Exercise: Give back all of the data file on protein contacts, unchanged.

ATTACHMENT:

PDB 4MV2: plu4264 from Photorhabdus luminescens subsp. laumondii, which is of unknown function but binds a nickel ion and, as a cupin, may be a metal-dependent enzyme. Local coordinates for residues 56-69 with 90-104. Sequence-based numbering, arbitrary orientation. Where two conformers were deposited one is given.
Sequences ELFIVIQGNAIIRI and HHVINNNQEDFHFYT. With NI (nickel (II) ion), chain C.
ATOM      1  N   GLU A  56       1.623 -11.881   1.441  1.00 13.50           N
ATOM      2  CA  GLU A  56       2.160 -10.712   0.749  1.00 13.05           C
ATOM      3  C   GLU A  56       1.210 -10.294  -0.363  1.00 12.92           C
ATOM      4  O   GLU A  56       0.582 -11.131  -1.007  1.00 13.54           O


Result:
PDB 4MV2: plu4264 from Photorhabdus luminescens subsp. laumondii, which is of unknown function but binds a nickel ion and, as a cupin, may be a metal-dependent enzyme. Local coordinates for residues 56-69 with 90-104. Sequence-based numbering, arbitrary orientation. Where two conformers were deposited one is given.
Sequences ELFIVIQGNAIIRI and HHVINNNQEDFHFYT. With NI (nickel (II) ion), chain C.
ATOM      1  N   GLU A  56       1.623 -11.881   1.441  1.00 13.50           N
ATOM      2  CA  GLU A  56       2.160 -10.712   0.749  1.00 13.05           C
ATOM      3  C   GLU A  56       1.210 -10.294  -0.363  1.00 12.92           C
ATOM      4  O   GLU A  56       0.582 -11.131  -1.007  1.00 13.54           O